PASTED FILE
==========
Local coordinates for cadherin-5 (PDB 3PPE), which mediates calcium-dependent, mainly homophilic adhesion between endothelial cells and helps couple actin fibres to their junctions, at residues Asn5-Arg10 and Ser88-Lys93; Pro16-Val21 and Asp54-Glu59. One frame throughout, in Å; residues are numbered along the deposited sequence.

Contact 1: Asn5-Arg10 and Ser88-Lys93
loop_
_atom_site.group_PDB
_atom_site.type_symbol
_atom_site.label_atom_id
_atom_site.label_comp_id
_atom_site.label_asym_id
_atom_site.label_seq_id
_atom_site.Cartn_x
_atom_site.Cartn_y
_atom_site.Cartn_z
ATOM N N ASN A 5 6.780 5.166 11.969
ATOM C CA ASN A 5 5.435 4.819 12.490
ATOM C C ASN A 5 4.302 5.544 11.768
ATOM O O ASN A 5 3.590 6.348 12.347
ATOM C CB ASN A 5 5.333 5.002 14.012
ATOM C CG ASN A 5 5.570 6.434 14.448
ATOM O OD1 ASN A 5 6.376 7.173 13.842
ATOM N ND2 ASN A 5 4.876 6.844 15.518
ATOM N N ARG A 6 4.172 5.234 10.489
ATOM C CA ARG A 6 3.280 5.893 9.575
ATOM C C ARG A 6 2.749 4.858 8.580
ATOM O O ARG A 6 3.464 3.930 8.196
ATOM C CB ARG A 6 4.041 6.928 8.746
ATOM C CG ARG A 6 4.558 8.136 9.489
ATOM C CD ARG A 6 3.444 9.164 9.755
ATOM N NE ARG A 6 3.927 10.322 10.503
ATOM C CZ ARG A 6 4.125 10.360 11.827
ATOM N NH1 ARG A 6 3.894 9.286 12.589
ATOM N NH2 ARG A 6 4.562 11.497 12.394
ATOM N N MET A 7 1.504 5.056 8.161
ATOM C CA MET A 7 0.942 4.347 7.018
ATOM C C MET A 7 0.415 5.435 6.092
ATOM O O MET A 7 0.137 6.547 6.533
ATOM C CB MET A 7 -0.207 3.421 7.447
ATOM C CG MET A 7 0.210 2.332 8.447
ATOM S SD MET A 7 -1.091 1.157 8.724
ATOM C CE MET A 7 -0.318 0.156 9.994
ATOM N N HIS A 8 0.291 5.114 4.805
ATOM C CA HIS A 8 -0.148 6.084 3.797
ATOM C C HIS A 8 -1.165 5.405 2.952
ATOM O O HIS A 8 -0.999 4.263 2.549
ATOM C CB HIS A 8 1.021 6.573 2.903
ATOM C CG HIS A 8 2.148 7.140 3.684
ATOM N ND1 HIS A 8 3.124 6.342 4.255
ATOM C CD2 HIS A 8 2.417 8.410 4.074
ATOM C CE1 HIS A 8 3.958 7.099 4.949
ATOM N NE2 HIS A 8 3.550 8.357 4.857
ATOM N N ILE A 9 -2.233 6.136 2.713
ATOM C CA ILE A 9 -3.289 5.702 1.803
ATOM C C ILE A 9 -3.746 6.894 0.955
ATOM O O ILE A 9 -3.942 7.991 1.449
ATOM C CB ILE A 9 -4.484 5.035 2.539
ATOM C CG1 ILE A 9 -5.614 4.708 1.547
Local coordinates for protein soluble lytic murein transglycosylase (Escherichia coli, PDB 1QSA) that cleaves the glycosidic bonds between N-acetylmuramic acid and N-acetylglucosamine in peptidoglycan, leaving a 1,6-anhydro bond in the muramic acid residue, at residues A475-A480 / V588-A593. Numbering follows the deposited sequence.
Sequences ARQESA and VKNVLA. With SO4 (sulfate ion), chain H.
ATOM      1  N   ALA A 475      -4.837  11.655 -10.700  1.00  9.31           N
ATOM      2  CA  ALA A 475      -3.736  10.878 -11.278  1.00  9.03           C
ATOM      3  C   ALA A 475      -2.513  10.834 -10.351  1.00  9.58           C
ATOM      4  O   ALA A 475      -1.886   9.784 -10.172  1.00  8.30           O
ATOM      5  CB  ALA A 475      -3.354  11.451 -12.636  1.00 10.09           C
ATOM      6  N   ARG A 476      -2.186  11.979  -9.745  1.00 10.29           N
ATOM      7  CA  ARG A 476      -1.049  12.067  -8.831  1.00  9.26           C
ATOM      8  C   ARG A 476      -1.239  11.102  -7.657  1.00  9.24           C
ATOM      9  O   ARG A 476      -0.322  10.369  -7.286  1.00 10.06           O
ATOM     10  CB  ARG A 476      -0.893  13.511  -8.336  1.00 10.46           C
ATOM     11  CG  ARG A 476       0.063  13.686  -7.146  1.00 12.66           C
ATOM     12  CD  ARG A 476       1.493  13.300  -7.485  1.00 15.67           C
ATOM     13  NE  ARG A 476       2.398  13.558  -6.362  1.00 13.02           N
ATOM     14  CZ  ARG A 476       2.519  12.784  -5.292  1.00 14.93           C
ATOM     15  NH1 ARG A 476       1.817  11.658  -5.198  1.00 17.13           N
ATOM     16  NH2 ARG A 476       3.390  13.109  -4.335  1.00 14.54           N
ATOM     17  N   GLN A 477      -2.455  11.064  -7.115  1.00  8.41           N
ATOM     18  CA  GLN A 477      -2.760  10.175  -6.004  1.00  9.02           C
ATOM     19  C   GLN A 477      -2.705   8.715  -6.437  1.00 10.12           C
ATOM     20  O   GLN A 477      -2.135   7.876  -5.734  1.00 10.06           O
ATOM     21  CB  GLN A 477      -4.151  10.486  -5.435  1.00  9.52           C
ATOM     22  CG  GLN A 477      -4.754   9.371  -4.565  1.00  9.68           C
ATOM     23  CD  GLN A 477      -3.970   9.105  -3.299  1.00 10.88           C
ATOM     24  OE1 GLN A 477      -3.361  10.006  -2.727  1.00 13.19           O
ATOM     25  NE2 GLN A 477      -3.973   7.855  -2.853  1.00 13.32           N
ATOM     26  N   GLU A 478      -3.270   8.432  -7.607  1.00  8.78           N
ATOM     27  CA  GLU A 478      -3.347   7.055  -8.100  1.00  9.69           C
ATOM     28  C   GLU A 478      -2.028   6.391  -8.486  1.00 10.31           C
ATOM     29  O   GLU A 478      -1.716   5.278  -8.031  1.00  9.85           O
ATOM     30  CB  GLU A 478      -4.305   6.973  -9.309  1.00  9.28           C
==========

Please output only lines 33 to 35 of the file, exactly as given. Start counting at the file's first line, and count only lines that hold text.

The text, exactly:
ATOM C CA MET A 7 0.942 4.347 7.018
ATOM C C MET A 7 0.415 5.435 6.092
ATOM O O MET A 7 0.137 6.547 6.533